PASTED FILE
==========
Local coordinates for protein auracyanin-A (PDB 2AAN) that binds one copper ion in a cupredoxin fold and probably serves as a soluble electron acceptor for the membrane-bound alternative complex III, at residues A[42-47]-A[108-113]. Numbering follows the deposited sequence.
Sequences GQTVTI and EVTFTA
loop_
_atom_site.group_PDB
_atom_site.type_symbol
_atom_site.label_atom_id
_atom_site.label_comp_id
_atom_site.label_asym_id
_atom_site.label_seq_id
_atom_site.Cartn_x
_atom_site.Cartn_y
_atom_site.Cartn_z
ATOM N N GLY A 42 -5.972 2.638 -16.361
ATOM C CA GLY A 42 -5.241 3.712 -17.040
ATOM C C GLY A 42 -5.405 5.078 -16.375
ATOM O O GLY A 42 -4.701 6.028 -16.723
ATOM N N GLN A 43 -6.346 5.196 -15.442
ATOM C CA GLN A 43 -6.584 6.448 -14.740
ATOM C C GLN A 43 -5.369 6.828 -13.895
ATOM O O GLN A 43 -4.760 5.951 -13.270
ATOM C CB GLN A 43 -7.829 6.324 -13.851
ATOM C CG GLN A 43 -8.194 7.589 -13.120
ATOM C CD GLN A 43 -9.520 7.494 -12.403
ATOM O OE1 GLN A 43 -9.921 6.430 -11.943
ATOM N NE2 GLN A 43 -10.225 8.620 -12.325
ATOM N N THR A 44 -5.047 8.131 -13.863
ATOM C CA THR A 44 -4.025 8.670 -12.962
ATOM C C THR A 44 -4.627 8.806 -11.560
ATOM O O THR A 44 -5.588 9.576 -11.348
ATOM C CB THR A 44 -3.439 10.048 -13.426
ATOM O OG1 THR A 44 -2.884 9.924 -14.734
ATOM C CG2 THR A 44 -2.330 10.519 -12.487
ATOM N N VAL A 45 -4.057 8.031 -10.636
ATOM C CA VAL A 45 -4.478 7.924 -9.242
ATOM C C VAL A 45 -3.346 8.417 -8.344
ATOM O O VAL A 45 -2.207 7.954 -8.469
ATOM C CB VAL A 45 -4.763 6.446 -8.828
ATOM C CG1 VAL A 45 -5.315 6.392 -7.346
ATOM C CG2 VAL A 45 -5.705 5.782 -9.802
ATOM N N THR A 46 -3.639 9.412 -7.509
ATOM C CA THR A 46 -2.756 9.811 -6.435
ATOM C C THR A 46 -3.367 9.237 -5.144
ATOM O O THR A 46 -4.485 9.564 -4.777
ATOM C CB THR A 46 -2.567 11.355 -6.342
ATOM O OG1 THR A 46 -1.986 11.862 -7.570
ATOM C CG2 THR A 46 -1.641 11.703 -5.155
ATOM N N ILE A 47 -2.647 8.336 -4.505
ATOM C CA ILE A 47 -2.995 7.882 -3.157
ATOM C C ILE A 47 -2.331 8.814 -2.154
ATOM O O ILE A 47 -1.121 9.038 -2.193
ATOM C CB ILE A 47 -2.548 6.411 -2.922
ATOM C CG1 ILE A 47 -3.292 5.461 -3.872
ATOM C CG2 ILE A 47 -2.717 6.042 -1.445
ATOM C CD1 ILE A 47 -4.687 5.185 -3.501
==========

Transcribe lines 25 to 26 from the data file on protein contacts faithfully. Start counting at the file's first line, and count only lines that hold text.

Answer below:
ATOM N NE2 GLN A 43 -10.225 8.620 -12.325
ATOM N N THR A 44 -5.047 8.131 -13.863